On Sunday April 12th, 2015, Hillary Clinton finally announced her much anticipated run for presidency. When this news broke, the conversation did not seem to focus on her qualifications, her platform, or even the possibility that she may become America’s first female president; the chatter was all about her campaign logo.
Within hours, social media was ablaze with critiques and comparisons to her block-letter “H” with a red arrow running through it: some saying it resembled hospital signage, while others stated it looked like something created by a 10 year old on MS Paint.
To be fair, Hillary is not the only political pundit to be on the receiving end of this type of “crowdsmashing”, a term coined by Paul Ford to describe how social media has allowed people to rally in a mob-like fashion to pick apart something they are not pleased with.
Crowdsmashing can be even more vicious if a well-known entity decides to undergo a rebrand. People do not like change, and social platforms allow them to voice that displeasure, and find out who else shares in their unhappiness.
This whole debacle surrounding logos and social media got me thinking about two facets of communications I deal with on a daily basis:
1. Our world is becoming increasingly visual
Tumblr, Pinterest and Instagram currently lead the way in terms of fastest growing social media platforms. What else do these three platforms have in common? They’re light on text and heavy on imagery. In a digital era where our attention is so fleeting, we are placing increasing value on things that are visually appealing to us. If we don’t like what we see almost immediately, we are clicking/swiping/scrolling on to something better.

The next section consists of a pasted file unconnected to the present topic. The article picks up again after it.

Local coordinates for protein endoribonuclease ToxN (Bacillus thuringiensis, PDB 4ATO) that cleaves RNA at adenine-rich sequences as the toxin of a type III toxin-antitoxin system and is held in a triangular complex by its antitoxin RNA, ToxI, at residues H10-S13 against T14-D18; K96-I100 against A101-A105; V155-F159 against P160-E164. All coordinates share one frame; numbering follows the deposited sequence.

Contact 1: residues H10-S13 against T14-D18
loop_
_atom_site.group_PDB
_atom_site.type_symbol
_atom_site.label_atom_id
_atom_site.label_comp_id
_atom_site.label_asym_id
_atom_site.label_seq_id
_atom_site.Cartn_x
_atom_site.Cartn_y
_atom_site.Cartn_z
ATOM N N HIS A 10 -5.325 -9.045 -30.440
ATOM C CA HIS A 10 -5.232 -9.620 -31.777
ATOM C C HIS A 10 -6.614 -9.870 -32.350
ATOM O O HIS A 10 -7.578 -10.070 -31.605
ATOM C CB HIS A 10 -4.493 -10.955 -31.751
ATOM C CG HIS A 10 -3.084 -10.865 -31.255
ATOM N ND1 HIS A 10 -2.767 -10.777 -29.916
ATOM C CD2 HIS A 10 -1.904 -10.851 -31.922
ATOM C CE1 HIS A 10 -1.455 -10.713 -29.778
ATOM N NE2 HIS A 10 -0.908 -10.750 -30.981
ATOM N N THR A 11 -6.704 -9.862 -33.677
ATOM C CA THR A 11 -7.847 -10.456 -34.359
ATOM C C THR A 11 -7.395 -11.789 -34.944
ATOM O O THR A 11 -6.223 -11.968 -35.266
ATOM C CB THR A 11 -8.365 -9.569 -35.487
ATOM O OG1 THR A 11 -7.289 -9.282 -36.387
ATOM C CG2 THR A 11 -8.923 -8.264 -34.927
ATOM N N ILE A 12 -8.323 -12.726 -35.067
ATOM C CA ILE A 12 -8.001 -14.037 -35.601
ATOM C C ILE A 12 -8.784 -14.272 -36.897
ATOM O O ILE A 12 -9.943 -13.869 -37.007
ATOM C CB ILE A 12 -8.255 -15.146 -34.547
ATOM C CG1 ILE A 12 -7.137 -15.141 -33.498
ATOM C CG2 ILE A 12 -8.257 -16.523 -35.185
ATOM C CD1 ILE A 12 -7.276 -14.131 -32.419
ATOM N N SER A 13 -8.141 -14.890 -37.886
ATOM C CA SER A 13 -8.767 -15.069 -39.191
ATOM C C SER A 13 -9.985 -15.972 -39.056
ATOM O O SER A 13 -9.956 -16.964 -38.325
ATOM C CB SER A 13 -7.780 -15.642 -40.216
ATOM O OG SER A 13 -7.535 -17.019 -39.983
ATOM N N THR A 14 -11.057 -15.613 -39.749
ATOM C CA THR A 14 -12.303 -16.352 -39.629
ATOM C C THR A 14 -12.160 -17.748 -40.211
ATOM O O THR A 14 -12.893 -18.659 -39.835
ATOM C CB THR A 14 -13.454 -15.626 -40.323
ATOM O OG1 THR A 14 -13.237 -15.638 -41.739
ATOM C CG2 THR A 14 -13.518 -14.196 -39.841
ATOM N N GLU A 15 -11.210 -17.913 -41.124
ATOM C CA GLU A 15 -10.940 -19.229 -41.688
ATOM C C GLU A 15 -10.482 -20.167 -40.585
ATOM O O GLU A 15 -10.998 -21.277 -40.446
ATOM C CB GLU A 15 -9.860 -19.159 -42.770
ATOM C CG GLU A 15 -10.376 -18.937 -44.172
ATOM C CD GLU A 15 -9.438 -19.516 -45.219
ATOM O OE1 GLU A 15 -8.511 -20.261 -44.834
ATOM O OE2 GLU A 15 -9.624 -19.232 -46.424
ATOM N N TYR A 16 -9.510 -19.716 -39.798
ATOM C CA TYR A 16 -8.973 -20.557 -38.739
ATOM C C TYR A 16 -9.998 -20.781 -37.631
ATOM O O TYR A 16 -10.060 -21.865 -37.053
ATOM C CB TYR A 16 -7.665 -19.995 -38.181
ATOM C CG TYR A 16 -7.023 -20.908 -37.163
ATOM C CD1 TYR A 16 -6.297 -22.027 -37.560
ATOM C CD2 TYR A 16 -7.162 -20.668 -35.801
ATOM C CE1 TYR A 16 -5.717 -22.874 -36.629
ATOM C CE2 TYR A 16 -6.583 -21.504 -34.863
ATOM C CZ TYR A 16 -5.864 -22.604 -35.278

This phenomenon can also be extended to something like your company website. You may be the best and most innovative at what you do, but if your website appears dated, unorganized and difficultto use, it will be seen as a reflection of your business and users will start looking elsewhere. Remember that 55% of users spend as little as 15 seconds on your homepage, so your website has to catch their eye in order for them to stick around and potentially use your service.
In terms of media, TV places an extremely high value on great visuals. If your pitch to TV outlets doesn’t offer imagery that will entice their viewers to continue watching, don’t expect to have it picked up.
2. Everyone’s a critic
When a client story is told on any outlet type, the content is typically shared across social channels, or is open to comments online. You could be telling the happiest or most factually correct story possible, but there’s likely someone out there who wants to point out something negative, or who claims to know even more than you (I’m sure all the people critiquing Hillary’s “H” have years of graphic design and branding experience).
One negative, anonymous commenter on a story likely isn’t something to sweat about; however it is important to continuously monitor the chatter surrounding your brand online. Whether you’re running a social media campaign or a news story about your company just broke, following along with audience sentiment is vital in informing you of what aspects are and are not working, and whether or not you need to get out in front of a crisis before it starts to escalate.
When it comes to day-to-day social media responsibilities, if your company is receiving questions or complaints, it is important to respond to them quickly and professionally even if you find them trivial or know them to be incorrect. Ignoring these public comments will make it appear as though you have something to hide, or are neglectful of customer needs.
So whether you’re trying to become the President of the United States or just trying to generate business, understanding what is visually appealing to your audience and monitoring the conversation surrounding your brand online is important.